Patients who have peripheral arterial disease often need a procedure to open up their diseased arteries. One of the common reasons why these procedures fail is the presence of calcium on the artery walls. A new treatment called intravascular lithotripsy was recently introduced in the NHS. Intravascular lithotripsy is meant to break down the calcium on diseased artery walls. This multicentre prospective cohort study aims to investigate the effect of intravascular lithotripsy on the patency of a lower limb atherosclerotic lesion in patients with symptomatic PAD treated in the NHS, six months after the procedure.
1. To investigate whether patients require further angioplasty or other procedures in the six months post intravascular lithotripsy.
2. To investigate whether patients suffer any of the following complications; stroke, transient ischaemic attack, myocardial infarction, or lower limb amputation in the six months post intravascular lithotripsy.
3. To investigate whether patients are readmitted to hospital for PAD related treatment in the six months post intravascular lithotripsy.
4. To investigate whether changes in atherosclerotic plaque consistency are observed within three days post intravascular lithotripsy
5. To gather information about how and why clinicians decided upon this choice of treatment over alternative methods available in the NHS.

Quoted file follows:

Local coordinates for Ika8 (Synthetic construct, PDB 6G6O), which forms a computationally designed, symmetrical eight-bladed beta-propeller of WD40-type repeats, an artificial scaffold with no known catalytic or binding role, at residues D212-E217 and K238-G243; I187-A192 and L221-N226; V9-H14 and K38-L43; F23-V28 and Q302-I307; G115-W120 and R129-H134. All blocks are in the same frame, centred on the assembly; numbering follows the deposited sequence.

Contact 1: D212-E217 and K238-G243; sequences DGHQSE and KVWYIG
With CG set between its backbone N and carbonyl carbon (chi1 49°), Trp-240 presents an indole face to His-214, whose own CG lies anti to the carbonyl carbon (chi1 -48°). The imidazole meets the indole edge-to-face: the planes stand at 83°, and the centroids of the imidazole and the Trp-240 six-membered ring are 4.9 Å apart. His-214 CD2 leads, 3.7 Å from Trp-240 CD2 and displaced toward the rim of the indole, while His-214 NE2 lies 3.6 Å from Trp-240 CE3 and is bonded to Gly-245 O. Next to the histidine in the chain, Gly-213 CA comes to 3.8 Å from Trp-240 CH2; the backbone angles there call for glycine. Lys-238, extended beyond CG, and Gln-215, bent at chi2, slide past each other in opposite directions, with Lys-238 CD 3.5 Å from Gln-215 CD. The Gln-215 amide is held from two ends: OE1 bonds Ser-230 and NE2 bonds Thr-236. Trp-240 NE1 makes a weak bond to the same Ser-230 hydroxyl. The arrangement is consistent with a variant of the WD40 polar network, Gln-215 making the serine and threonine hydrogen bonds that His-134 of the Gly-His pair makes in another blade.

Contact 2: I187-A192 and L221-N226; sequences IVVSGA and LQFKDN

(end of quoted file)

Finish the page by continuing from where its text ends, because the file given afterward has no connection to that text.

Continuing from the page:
Patients aged over 18 years with peripheral arterial disease who are undergoing intravascular lithotripsy (IVL) can participate, with a planned sample size of 60 patients, with a 6-month follow-up.
Once a participant has consented to take part, the study team will collect information about their medical and surgical history as well as clinical presentation. Further, details regarding their intravascular lithotripsy procedure will be documented and the participant will be observed for 12 months. Major complications and further surgical procedures will be documented. Participants will also be asked if they wish to take part in a sub-study, where the study team will assess the composition of the atheromatic plaque 3 days after the intravascular lithotripsy procedure. This will be done using a computed tomographic scan, limited to the region treated using intravascular lithotripsy.
The primary outcome measure is patency of the treated arterial atherosclerotic lesion based on duplex ultrasound measurement at six months after the procedure has taken place. Secondary outcome measures include additional treatments during the index procedure, including other endovascular treatments, and all complications during the in-hospital stay, as well as the duration of in-hospital stay. Secondary outcome measures 30-days after the procedure and at 6-months include:
Mr Patrick Coughlin, Mr Daniel Carradice, Mr Hany Zayed, Mr Said Abisi, Dr Narayanan Thulasidasan, Dr Neghal Kandiyil, Dr Raghu Lakshminarayan, Mr Robert SM Davies, Professor Robert D Sayers, Mr Soroush Sorabi
Trial participating centres: